For his part, Mr. Ross said that he remembers seeing light bulbs going off as they chatted. He went on to introduce Ms. Vrablic to the Bank Leumi team, where she was hired and became an analyst. He said that he’s not at all surprised by how far she’s gone or what direction her career has taken.
“In order to be a very good private banker, you have to be a very good credit banker, and she wears both hats well,” Mr. Ross, now the executive vice president and chief credit officer for the United States at Bank Hapoalim, remembered. “She was asking me questions about credit, and she was picking up very quickly on what I was reading. It was clear to others when she came in for the interview, and we hired her on the spot.”
By the late 1980s, she was a junior banker and a trainee at Republic National Bank. The roles and ranks of women in the U.S. workplace were shifting. According to the Bureau of Labor Statistics, the number of women in the labor force increased at an annual growth rate of 2.6 percent between 1950 and 2000—rising to 66 million workers. But asked if there were other women in positions that she could aspire to, especially in those early days, Ms. Vrablic said that there were precious few.
“The only woman boss I had was the branch manager at the bank where I was a teller,” she said. “She was the only senior woman I had ever dealt with for many, many years—until, quite frankly, I got to Citibank in 1989.” From 1982 to 1989, she estimated that 98 percent of the bosses and senior people she interfaced with were men—with a few women in areas like human resources. Still, colleagues like the branch manager taught lasting lessons.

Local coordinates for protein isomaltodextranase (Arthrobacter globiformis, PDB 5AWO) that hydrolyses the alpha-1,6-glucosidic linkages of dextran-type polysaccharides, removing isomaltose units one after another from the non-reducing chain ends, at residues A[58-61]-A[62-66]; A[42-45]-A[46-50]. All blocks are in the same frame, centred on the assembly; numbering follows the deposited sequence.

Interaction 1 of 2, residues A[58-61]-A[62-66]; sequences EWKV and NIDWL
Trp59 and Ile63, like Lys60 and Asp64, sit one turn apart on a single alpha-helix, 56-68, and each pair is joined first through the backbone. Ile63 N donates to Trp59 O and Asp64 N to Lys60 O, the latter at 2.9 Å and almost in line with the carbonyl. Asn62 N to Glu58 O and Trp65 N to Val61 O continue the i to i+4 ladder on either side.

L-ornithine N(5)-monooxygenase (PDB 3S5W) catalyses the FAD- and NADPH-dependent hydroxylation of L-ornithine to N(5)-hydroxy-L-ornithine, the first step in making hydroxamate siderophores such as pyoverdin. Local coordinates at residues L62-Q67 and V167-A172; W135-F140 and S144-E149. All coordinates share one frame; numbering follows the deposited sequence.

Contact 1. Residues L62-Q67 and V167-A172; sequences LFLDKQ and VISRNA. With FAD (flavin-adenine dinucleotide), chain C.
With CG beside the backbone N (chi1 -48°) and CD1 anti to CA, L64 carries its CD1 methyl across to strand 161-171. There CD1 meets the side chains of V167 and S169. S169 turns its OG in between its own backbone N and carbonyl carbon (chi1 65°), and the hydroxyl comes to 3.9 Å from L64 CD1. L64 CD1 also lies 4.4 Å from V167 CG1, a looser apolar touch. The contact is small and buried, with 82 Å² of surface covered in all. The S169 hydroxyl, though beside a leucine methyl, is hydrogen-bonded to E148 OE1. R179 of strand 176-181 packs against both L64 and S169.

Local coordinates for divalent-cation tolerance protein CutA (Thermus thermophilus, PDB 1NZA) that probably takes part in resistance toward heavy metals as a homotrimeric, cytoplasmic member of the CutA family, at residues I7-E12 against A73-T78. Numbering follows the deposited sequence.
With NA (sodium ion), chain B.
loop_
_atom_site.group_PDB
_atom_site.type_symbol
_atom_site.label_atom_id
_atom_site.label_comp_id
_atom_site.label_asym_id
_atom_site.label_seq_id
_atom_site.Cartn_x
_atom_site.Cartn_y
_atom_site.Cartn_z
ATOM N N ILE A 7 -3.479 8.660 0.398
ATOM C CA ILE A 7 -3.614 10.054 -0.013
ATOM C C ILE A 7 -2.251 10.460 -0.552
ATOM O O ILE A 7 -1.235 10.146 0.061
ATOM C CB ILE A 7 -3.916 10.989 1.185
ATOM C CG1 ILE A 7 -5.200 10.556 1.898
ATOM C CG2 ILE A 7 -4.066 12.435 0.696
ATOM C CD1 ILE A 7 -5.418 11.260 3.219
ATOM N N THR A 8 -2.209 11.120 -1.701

“She was an older woman, who had been through 33 years of a career at that point, so she was a great role model for me,” Ms. Vrablic remembered. The perspective was that, for her, that was the ceiling. She knew she was never going to get past that, “but she ran a great branch, took great pride in that, and she was very Margaret Thatcher-like. That was the era.”
At Republic National Bank, she said, she met another important mentor—the head of the middle-market-lending group. “‘You’re going to make mistakes, and I’m going to be here to help you,’” she said she was told. “‘But there is nothing that I’m going to put you in a position to do that will hurt you or hurt the bank.’” The message had an impact, and mentoring became something that Ms. Vrablic herself loves to do. “It all attributes back to him, because I believe that, since I got that gift, I should be passing that gift on.”
Private banking came calling—literally—when a recruiter contacted her and asked her to interview at Citibank. It was a jump that she was reluctant to make. “I visited the head of the private bank at Citibank and it was, at a minimum, six interviews. They were convinced that I was good for the position, that I could do it,” she recalled. “I wasn’t convinced, because I had never done selling on my own. I had been a junior, attached at the hip to my mentor.”
Asked what was most daunting about making the move, she referenced the heightened profile—being the face of the process—as well as the delicate balance of skills that it would require.
“I knew I had the skills. I knew I understood clients,” she said. “But doing that and being a good salesperson is a huge gap. There are a lot of people who are good bankers but not necessarily good salespeople, and I think you have to be both.”
A colleague at Deutsche Bank echoed this, and added that strong relationship management skills are a vital part of Ms. Vrablic’s toolkit as well. “She’s a really good client advocate, but also someone who can balance the interests of the institution,” the person said. “She combines that with a very strong and deep skill set—across products.”
In the course of making phone calls and conducting research, in fact, the mere mention of her name yielded descriptors you’d probably want in someone handling your money. One source said she was “tickled pink” to meet Ms. Vrablic and spoke of her in glowing terms, emphasizing her down-to-earth nature. “It was like talking to a friend,” she said.